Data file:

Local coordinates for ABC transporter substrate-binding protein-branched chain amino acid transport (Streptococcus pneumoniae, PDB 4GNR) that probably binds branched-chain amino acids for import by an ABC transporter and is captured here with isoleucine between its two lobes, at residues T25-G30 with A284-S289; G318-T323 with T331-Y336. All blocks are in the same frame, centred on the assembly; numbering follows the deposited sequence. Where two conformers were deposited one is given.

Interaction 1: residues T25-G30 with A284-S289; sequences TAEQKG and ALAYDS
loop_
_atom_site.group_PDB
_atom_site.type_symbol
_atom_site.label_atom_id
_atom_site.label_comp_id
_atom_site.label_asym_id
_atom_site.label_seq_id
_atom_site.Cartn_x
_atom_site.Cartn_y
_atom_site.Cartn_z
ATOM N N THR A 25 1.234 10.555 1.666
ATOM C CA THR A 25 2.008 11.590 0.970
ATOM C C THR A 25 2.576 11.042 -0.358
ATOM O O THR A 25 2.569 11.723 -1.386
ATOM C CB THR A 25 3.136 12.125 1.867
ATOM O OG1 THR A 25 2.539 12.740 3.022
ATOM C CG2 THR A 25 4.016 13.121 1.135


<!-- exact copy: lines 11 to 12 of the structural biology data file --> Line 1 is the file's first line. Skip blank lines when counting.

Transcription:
_atom_site.Cartn_y
_atom_site.Cartn_z